Trusses submerged 

Today, we managed two walled gardens: a second look in at the one in Helmsley, followed by one at Beningbrough on the way home. At both I sighed to see ginormous squash. Still, it gave me hope that I would see progress back home.

Beningbrough squash


In the event, I wouldn’t say there was nothing – the courgettes look like they might actually produce something that could feed us – but the only way in which the butternut squash have spurted is to make their way into the tomato plants and out the other end.

‘Growing out of chaos’ tomato


I remind myself that if all else fails there will be plenty of biomass – and as long as blight doesn’t strike, there will be a fair number of tomatoes. Perhaps they will have a hard time ripening under all that foliage but I am keen to make green tomato marmelade again, so all will not be lost!

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About Helen

I have always been interesting in living a more environmentally friendly lifestyle and used to do what I could. Now, I have come to realise that we have reached such a point in terms of environmental degradation that it is more important - perhaps - to focus on building resilience. I therefore do as much as I can to reuse, grow my own and encourage a supportive community, for example. I also keep reading and learning all the time.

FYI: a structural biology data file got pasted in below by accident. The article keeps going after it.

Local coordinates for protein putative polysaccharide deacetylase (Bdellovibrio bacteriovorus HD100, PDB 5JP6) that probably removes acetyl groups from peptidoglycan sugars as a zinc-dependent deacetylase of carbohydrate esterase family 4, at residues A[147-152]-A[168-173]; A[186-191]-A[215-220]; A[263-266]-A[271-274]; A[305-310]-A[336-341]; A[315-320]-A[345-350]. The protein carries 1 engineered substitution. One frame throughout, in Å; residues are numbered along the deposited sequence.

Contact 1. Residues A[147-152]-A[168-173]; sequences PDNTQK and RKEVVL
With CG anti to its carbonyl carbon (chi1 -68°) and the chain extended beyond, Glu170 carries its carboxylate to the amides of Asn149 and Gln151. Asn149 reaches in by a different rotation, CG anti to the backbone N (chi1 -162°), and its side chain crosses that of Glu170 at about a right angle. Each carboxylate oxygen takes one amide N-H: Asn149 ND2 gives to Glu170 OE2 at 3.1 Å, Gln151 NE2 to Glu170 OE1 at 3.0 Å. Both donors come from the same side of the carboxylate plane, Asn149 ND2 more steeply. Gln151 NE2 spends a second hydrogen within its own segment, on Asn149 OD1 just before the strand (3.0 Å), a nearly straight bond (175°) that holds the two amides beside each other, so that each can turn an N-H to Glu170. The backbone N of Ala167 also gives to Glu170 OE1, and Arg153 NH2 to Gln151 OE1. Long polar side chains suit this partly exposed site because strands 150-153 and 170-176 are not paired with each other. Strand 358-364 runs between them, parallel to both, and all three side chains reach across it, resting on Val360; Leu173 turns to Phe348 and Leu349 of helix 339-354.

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9 Responses to Trusses submerged 

  1. jeffpermie says:

    Pinch out all growing tips now on Tom’s (well, should have been done early / first week August), remove all foliage below all fruit and keep all above, this helps with ripening and flavour. Also, plant Nisturtiums next to your Tom’s, it improves flavour and distracts black fly! 🙂

  2. It can be discouraging when you see massive plant growth, yet little food production. I hope your tomatoes produce well.

  3. Oh don’t say that ‘b’ word .. 😃

  4. Clare Pooley says:

    One year we planted butternut squash on the open compost heap. It did quite well and we got three fair-sized squashes. The sunny summer we had that year helped a lot. We had less success growing them during cooler cloudier summers.

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